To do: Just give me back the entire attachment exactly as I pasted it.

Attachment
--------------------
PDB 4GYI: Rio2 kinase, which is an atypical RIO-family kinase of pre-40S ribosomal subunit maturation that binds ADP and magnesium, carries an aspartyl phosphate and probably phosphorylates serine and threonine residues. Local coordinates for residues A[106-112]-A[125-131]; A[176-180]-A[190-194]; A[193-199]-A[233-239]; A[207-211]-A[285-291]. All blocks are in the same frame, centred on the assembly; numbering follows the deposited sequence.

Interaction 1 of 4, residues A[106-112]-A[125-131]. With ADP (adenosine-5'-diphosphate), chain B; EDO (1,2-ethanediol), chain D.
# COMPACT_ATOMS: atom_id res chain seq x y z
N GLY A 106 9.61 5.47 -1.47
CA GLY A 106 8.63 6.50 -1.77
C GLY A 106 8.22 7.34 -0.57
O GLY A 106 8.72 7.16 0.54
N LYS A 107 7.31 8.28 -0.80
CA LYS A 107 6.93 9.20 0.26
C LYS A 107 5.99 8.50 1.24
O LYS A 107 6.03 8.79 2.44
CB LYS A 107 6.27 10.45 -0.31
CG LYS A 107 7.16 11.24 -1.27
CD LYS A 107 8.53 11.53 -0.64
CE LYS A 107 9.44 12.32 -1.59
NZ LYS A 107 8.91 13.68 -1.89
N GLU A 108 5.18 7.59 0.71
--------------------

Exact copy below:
PDB 4GYI: Rio2 kinase, which is an atypical RIO-family kinase of pre-40S ribosomal subunit maturation that binds ADP and magnesium, carries an aspartyl phosphate and probably phosphorylates serine and threonine residues. Local coordinates for residues A[106-112]-A[125-131]; A[176-180]-A[190-194]; A[193-199]-A[233-239]; A[207-211]-A[285-291]. All blocks are in the same frame, centred on the assembly; numbering follows the deposited sequence.

Interaction 1 of 4, residues A[106-112]-A[125-131]. With ADP (adenosine-5'-diphosphate), chain B; EDO (1,2-ethanediol), chain D.
# COMPACT_ATOMS: atom_id res chain seq x y z
N GLY A 106 9.61 5.47 -1.47
CA GLY A 106 8.63 6.50 -1.77
C GLY A 106 8.22 7.34 -0.57
O GLY A 106 8.72 7.16 0.54
N LYS A 107 7.31 8.28 -0.80
CA LYS A 107 6.93 9.20 0.26
C LYS A 107 5.99 8.50 1.24
O LYS A 107 6.03 8.79 2.44
CB LYS A 107 6.27 10.45 -0.31
CG LYS A 107 7.16 11.24 -1.27
CD LYS A 107 8.53 11.53 -0.64
CE LYS A 107 9.44 12.32 -1.59
NZ LYS A 107 8.91 13.68 -1.89
N GLU A 108 5.18 7.59 0.71